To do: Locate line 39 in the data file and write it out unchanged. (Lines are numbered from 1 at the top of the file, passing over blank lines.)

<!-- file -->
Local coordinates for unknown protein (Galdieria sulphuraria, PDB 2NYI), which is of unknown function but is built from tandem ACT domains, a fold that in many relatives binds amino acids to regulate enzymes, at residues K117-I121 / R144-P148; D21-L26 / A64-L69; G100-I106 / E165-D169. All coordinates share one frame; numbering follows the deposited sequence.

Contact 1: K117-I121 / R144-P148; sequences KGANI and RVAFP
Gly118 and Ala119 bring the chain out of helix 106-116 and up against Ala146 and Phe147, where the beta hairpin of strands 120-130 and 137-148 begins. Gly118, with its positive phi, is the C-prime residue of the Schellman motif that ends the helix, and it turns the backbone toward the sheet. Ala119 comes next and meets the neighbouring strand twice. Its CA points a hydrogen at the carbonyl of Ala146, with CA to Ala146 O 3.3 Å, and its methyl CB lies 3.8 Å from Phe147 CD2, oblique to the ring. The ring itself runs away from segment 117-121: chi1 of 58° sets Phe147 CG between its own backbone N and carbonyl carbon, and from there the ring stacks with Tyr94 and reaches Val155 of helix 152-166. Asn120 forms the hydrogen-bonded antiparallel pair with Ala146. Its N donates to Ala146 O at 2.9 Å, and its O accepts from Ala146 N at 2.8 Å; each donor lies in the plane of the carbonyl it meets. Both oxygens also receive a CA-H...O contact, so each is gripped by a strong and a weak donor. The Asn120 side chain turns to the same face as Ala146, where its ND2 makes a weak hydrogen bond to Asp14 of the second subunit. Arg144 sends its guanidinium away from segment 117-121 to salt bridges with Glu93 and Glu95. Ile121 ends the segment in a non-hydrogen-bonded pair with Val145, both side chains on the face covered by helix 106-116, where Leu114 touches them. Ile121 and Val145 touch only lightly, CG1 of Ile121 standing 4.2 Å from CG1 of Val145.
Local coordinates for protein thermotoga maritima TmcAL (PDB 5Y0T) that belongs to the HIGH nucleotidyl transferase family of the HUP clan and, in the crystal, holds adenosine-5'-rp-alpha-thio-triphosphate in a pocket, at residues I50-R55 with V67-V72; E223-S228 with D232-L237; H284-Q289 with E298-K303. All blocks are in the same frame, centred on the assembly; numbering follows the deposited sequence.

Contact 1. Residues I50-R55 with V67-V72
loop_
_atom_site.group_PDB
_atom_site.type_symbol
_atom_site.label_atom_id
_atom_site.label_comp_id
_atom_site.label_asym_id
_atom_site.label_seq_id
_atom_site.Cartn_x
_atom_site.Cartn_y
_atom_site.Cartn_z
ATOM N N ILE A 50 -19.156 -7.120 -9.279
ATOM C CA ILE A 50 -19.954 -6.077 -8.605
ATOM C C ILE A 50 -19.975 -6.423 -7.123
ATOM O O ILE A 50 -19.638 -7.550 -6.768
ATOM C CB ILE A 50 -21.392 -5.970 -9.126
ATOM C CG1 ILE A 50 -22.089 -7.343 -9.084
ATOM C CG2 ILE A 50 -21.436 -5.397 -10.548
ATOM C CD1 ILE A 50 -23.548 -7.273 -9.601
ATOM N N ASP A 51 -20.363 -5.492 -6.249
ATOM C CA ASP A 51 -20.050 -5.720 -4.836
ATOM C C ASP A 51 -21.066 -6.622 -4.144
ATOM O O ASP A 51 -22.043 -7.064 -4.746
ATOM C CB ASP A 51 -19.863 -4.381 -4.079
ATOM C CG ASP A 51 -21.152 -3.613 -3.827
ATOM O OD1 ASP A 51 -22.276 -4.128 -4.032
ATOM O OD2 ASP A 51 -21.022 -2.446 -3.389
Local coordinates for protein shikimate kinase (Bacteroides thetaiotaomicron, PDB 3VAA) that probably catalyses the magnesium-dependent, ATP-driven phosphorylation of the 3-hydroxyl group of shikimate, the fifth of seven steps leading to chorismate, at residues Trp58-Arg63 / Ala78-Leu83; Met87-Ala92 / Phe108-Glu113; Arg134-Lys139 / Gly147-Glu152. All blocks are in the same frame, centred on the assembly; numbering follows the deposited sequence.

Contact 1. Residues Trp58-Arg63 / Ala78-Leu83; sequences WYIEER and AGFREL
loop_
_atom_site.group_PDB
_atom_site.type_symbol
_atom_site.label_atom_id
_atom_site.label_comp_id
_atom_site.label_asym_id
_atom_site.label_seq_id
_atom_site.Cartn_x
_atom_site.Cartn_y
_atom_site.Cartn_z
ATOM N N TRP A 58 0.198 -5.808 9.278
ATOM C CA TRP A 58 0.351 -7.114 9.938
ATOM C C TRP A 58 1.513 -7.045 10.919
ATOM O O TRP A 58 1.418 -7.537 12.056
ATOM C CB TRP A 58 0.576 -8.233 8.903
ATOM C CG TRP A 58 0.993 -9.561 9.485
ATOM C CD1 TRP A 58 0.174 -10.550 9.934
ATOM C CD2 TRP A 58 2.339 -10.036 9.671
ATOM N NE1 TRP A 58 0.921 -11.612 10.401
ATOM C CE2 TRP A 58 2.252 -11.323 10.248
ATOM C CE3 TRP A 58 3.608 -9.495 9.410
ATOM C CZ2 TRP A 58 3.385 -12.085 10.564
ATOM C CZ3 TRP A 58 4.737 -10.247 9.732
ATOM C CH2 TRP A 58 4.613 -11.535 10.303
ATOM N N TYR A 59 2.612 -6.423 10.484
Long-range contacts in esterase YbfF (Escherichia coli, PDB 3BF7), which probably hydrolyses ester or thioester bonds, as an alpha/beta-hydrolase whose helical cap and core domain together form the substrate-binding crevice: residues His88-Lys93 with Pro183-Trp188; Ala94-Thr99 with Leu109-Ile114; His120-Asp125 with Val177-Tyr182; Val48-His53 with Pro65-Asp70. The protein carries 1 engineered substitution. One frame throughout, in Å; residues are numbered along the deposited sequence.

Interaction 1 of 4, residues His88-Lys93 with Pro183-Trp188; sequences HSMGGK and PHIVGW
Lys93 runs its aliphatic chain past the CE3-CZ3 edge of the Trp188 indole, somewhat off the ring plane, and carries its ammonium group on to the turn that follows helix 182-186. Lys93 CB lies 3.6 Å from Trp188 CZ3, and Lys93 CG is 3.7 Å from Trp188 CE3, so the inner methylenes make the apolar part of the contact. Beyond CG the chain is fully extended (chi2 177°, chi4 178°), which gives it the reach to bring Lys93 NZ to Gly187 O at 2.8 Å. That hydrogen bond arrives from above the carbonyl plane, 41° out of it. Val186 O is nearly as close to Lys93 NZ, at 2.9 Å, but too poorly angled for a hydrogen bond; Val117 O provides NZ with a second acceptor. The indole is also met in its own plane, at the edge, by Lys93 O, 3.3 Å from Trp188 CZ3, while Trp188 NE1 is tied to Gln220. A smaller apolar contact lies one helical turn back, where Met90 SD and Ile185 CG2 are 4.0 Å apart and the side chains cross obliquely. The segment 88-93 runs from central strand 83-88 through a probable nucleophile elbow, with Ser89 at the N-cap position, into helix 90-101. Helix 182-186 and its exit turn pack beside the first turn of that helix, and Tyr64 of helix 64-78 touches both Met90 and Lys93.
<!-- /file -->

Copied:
_atom_site.label_asym_id